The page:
Katzenstein, William

Katzenstein, William

Herleshausen (Germany)

Mr. Katzenstein was given the first name Wolfgang when born in Herleshausen a small town of about 1100 people in the province Hesse near the town Kassel.  He is the son of Josef and Erma Katzenstein, had one older brother, Werner and was raised in a conservative Jewish household.  His father owned a feed, grain, and fertilizer business.  There were about 15 Jewish families in Herleshausen who had cordial relations with their neighbors.  He attended public school, but also received religious training at the local synagogue.

In 1933, when the Nazi party took control of the German government his father’s business was closed down, his father was arrested and jailed for two months.  In 1937, his father was able to arrange a trade of his property for a farm in Holland and the entire family moved there.  His father operated the farm and Mr. Katzenstein, then age 10, entered the local school and learned to speak Dutch quite quickly.

Observing the developments in Germany, e.g. Kristallnacht, etc., the Katzensteins felt there was no future in Holland and his father was able to obtain a visa for the family to emigrate to the United States.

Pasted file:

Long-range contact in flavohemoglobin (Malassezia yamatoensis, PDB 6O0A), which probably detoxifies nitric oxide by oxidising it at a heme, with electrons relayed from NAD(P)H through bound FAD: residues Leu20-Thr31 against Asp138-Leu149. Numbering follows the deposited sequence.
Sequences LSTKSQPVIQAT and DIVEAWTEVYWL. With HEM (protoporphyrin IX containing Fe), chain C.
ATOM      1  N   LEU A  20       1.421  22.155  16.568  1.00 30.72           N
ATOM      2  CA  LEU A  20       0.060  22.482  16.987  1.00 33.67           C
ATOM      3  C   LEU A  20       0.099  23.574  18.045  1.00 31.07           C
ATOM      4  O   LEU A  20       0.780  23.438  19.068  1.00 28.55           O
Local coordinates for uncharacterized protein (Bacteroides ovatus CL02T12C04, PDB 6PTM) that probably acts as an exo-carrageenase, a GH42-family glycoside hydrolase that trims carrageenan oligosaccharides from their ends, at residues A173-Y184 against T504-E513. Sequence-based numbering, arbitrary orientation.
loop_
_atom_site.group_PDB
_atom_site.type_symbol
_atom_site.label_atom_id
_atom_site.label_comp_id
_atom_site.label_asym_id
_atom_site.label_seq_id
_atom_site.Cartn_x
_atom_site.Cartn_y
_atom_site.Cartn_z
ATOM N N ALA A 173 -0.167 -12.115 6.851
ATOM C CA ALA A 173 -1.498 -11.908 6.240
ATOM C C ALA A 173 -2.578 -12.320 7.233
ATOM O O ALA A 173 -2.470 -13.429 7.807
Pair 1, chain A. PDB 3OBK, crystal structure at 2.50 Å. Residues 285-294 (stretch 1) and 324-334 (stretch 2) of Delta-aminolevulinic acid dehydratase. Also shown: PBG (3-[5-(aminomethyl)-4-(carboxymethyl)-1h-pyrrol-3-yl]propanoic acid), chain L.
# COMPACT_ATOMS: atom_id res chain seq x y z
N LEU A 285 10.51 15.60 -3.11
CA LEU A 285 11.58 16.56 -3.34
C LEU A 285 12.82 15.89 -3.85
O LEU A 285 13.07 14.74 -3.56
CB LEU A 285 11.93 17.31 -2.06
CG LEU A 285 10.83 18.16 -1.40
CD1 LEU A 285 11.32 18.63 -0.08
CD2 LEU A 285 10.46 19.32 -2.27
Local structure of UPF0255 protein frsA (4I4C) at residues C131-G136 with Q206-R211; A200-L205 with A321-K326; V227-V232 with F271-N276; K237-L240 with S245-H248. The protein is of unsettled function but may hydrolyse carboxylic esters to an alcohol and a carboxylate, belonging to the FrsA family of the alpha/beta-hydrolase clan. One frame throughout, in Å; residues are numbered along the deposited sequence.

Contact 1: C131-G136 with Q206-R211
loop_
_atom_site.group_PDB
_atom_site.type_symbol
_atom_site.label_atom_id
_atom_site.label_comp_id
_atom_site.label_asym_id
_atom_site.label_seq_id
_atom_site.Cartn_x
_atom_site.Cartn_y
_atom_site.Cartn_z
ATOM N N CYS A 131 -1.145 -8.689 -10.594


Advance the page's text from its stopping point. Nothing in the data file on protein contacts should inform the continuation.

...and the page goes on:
The condition of the visa required that he would be a farmer in the US and that he brought with him $1,000.00 for each family member.  They arrived on June 9, 1939, and bought a farm in New Jersey.

Mr. Katzenstein graduated from high school and was drafted into the US Army in 1945.  The Army did not take advantage of his fluency in the German and Dutch languages. His older brother also served in the US Army.  Subsequent to his discharge Mr. Katzenstein entered the University of Pennsylvania and received a degree in Chemistry and then worked as an organic chemist.

He returned to his home village Herleshausen for a visit and although well received as “the son of Josef Katzenstein,” had mixed feelings about the population when everyone he met proclaimed that they never were Nazis and didn’t know what was going on then.

He is married and has two sons, Andy and Danny and now is a speaker to tour groups at the Holocaust Memorial Center.

Interview and synopsis by:  Hans R. Weinmann
Date of Interview:  July 25, 2007
Length of Interview:  41 minutes